Background: Isoflavone compounds naturally occurring in the root of the kudzu plant have been used historically to treat alcohol-related problems. A pilot study was conducted to assess the effects of one primary isoflavone--puerarin--for its ability to modify alcohol intake in humans.
Methods: Ten (10) healthy adult volunteers were administered puerarin (1200 mg daily) in a double-blind, placebo-controlled, crossover design experiment for one week prior to an afternoon drinking session lasting 1.5h. Participants had access to up to six bottles of their preferred brand of beer in addition to juice and water. A time course of drinking, sip volumes, and total amount consumed were recorded.
Results: Participants consumed on average 3.5 (±0.55) beers when treated with placebo and 2.4 (±0.41) beers when treated with puerarin. In contrast to drinking following placebo treatment when 3 participants drank 5 beers and 1 participant drank all 6 beers, none drank 5 or 6 beers when treated with puerarin. Drinking topography also changed. When treated with puerarin, participants decreased sip size, took more sips to finish a beer, and took longer to consume each beer. Additionally, after finishing a beer, latency to opening the next beer was increased.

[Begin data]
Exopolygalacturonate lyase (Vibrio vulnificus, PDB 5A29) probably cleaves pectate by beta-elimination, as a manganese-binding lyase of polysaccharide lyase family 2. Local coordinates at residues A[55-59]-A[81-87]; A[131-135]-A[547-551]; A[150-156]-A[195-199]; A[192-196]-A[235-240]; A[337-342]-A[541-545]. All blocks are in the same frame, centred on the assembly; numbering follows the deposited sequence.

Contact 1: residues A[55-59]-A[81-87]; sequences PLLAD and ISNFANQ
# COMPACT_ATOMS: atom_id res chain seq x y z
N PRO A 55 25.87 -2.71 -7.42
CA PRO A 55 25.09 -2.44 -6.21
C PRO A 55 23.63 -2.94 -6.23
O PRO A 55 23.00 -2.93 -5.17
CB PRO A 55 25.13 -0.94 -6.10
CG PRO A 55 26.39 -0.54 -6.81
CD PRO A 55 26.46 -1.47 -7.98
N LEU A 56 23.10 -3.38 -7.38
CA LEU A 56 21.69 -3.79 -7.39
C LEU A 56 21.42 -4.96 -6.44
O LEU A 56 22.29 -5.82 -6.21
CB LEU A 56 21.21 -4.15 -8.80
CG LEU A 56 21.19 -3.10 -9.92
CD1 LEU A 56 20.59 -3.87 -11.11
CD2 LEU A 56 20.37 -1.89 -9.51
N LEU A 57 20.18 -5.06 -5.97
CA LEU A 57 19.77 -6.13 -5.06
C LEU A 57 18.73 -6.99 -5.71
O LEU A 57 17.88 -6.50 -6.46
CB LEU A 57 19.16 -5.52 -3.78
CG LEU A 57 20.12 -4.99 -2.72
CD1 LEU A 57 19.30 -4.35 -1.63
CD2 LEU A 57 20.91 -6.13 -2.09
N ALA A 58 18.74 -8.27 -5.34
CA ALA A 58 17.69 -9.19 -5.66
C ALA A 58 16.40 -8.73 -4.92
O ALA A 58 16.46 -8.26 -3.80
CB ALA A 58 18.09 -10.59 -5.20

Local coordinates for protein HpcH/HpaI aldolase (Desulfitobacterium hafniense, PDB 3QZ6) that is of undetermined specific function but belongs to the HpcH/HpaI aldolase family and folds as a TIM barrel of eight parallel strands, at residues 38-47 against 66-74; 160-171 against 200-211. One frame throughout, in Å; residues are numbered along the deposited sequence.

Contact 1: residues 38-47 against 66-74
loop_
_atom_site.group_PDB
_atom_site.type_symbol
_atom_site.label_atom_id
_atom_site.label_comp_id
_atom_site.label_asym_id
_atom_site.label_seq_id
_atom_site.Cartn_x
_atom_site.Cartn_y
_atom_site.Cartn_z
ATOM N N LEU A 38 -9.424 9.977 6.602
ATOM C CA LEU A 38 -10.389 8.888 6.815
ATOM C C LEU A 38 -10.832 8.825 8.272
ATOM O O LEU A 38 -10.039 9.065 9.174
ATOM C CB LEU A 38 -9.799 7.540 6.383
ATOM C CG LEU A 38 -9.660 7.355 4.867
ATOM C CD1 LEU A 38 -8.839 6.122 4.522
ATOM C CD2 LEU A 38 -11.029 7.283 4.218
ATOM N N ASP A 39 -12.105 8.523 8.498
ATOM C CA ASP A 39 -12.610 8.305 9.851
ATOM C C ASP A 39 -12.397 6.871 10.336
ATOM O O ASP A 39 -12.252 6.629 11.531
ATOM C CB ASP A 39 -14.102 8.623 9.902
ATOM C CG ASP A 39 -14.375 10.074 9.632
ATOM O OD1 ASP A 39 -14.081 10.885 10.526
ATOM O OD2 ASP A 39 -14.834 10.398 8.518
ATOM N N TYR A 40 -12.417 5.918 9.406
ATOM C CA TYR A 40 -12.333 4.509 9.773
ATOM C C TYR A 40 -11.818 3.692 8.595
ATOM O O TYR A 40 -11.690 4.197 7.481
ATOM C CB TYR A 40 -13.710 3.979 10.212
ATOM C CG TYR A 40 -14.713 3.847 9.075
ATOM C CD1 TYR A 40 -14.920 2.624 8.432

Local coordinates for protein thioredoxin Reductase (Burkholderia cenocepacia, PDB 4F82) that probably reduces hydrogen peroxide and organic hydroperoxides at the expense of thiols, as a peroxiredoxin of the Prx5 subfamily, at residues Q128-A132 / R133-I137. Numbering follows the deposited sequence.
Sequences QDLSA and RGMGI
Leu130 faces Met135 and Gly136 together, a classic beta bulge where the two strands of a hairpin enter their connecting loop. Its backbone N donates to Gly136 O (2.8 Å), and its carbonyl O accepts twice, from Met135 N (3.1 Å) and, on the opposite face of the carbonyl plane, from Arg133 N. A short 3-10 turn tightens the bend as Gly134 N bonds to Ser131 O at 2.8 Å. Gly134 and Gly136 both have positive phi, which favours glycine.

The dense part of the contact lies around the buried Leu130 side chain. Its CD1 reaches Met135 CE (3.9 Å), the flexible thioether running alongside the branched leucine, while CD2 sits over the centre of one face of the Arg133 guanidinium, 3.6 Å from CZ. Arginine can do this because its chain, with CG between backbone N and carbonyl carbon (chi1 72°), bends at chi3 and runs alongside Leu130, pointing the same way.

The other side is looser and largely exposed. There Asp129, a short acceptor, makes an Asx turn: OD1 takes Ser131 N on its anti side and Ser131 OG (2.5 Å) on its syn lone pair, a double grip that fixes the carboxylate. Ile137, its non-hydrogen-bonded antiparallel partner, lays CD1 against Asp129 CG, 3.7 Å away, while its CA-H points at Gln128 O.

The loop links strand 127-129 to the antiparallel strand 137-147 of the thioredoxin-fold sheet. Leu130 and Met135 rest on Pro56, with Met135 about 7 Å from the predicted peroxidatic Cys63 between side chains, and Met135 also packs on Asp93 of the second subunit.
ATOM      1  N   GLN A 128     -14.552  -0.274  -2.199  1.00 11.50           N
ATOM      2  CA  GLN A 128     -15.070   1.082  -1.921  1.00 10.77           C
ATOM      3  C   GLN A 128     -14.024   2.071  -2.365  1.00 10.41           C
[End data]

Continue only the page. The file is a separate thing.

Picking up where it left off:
Conclusions: This study is the first demonstration that a single isoflavone found in the kudzu root can alter alcohol drinking in humans. These results suggest that alcohol consumption patterns are influenced by puerarin administration and this botanical medication may be a useful adjunct in the treatment of excessive alcohol intake.
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